Composting in Winter with HOTBIN

Composting in Winter with HOTBIN

Winter seems to lack an obvious supply of compostable garden waste, and kitchen peelings and holiday leftovers, take center stage for the compost bin.  This will be plenty for the few weeks following the Holidays.

However, if you are struggling to keep your HOTBIN fed and operating between 104-140°F during the winter months, you may want to know what else is there to add to your composting bin. What else is there? If you have a garden, you may want to look for extra waste that might be hidden underneath (under the snow?).

Early Winter (December)

Autumn leaves, trimmings and branches – if you have any left on the lawn, collect and shred them before adding them to the HOTBIN. Hopefully, you might have already shred them with your mower, before the first snow fall. If possible, don't add them at once, and spread adding them throughout the season to procure adding a good mix of food and garden waste.

Cut back, prune and compost (whereas warmer weather allows)

  • Remaining herbaceous perennials such as Crocosmia and Paeonia to soil level and gently trim perennials showing new basal shoot growth such as Asters.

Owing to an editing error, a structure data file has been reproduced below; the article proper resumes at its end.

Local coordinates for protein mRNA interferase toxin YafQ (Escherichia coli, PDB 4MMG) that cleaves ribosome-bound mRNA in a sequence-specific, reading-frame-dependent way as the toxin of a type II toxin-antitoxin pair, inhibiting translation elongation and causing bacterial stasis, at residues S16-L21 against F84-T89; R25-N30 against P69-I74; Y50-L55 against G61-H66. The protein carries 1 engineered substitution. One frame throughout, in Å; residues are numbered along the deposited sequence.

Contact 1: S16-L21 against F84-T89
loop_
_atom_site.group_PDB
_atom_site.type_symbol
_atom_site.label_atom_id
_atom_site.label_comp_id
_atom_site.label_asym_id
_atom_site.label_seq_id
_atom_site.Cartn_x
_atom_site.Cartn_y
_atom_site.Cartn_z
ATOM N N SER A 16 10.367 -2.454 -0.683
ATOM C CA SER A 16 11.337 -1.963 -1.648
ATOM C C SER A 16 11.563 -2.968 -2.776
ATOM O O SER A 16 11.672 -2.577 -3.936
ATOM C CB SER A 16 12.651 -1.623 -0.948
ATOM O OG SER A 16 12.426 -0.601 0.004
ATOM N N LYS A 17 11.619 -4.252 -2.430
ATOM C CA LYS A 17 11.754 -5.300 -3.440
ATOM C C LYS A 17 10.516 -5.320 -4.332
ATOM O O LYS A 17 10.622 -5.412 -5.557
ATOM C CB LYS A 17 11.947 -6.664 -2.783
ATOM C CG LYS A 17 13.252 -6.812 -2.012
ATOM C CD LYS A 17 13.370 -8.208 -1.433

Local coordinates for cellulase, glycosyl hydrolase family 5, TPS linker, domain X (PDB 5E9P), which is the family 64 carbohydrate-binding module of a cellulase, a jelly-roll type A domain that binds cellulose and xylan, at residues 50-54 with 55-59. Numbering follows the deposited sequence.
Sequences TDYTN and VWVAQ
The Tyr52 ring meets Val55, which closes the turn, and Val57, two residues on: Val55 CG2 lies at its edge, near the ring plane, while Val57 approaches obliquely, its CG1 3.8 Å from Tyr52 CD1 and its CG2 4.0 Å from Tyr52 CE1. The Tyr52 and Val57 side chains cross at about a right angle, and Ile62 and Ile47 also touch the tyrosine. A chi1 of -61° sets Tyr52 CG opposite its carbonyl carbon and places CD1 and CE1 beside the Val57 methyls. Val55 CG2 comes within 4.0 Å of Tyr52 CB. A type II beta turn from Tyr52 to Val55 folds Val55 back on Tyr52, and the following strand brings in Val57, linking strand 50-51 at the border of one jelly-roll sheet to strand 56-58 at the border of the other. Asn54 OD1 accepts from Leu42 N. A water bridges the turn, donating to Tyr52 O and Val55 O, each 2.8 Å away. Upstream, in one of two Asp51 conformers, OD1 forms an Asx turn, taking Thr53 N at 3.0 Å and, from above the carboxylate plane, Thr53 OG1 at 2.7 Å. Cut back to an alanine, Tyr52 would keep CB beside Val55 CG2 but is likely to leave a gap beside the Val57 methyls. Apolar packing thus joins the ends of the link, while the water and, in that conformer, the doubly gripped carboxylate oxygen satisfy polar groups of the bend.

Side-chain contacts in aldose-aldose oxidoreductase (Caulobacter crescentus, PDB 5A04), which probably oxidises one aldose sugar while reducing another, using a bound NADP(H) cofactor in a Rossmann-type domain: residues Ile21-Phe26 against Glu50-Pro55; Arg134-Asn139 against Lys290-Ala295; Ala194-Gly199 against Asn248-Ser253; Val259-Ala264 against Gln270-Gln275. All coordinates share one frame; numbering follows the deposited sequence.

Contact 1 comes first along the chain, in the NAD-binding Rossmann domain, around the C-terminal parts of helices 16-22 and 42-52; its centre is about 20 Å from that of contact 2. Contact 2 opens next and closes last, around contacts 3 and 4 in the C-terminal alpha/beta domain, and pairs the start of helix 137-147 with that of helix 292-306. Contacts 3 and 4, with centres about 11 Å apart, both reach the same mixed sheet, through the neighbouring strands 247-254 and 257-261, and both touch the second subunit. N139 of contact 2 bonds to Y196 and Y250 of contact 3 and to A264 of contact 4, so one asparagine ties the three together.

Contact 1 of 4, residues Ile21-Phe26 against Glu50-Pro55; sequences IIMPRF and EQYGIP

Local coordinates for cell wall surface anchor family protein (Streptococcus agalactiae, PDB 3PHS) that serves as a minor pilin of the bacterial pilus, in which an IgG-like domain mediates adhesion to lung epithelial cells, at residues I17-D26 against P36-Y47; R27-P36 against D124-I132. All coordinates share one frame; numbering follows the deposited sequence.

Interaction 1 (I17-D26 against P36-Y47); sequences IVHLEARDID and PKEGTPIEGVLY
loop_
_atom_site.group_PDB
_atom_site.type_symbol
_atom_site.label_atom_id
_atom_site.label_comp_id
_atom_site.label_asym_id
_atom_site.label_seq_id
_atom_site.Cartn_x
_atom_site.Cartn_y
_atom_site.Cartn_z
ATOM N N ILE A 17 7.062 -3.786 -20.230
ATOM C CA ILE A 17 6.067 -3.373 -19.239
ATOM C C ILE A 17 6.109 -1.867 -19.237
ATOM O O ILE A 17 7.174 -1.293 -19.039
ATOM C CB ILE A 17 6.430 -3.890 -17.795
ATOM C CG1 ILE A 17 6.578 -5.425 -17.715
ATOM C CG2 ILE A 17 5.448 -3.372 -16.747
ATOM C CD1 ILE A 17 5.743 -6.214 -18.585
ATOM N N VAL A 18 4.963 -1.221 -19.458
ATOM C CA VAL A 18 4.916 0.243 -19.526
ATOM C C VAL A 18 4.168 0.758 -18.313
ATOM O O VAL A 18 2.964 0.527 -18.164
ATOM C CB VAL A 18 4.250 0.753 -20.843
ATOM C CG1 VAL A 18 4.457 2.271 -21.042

• Summer flowering shrubs such as Buddleia, Lavatera and Hydrangea.
  • Blackberry bushes & hybrids.
  • Prune top branches and fruit spurs of open grown fruit trees such as apple and pear (do not prune plum, cherry and greengages) – don’t remove more than 20% of the crown.
  • Grape vines.
  • Woody plants prone to bleeding such as Mulberry, Birches, Acers and Walnuts.
  • Bush roses.
Mid-Winter (January)


  • Gooseberries, redcurrants & white currants back to 8-10 main branches, taking off roughly ½ of last year’s growth.
  • ¼ of the old, weak or unproductive stems of blackcurrants.
  • Wisteria – prune current season’s growth back to within 2-3 buds of older wood

Late-Winter (February)


  • Stems of overwintering Fuchsia to 2 healthy buds to encourage new spring growth
  • Side shoots of Campsis to within 2-3 healthy buds

Cut back:

  • Winter flowers.
  • Late summer & autumn flowering Clematis to their lowest pair of strong buds.
  • Deciduous ornamental grasses.
  • Autumn fruiting raspberry stems to ground level.
  • In mild weather, cut the lawn on the highest blade setting.

All of the garden pruning's and cut backs suggested above can be added into your HOTBIN (with or without food waste) and can help to feed the hot composting bacteria during winter. For larger pieces of waste, we would recommend roughly chopping them up or putting them through the garden shredder (if you wish) before adding into the HOTBIN to help speed up the rate of decomposition.

Don’t forget to add your shredded paper and bulking agent too!

Using Compost in Winter

For some, winter is also a time to start providing the beds and borders with some tender loving care. If you’ve got compost to harvest, why not use some of it to mulch the borders, veg patch and fruit cage and give everything a nutrient boost in time for spring!

Check out our advice for using the kick start bottle during winter

Leave a comment

Please note, comments must be approved before they are published